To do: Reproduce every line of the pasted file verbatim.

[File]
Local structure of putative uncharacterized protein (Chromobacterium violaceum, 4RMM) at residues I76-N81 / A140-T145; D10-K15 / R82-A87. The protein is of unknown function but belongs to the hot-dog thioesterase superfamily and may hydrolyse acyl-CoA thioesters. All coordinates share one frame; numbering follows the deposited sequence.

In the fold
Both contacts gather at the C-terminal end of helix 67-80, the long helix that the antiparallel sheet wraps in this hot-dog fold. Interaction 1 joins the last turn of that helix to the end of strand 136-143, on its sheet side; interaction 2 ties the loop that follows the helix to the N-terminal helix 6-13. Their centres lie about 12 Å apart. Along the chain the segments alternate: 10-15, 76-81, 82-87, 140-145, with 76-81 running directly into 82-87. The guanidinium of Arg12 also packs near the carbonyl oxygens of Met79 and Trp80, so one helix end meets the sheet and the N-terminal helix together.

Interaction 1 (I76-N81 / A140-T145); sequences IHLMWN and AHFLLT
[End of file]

Local structure of putative uncharacterized protein (Chromobacterium violaceum, 4RMM) at residues I76-N81 / A140-T145; D10-K15 / R82-A87. The protein is of unknown function but belongs to the hot-dog thioesterase superfamily and may hydrolyse acyl-CoA thioesters. All coordinates share one frame; numbering follows the deposited sequence.

In the fold
Both contacts gather at the C-terminal end of helix 67-80, the long helix that the antiparallel sheet wraps in this hot-dog fold. Interaction 1 joins the last turn of that helix to the end of strand 136-143, on its sheet side; interaction 2 ties the loop that follows the helix to the N-terminal helix 6-13. Their centres lie about 12 Å apart. Along the chain the segments alternate: 10-15, 76-81, 82-87, 140-145, with 76-81 running directly into 82-87. The guanidinium of Arg12 also packs near the carbonyl oxygens of Met79 and Trp80, so one helix end meets the sheet and the N-terminal helix together.

Interaction 1 (I76-N81 / A140-T145); sequences IHLMWN and AHFLLT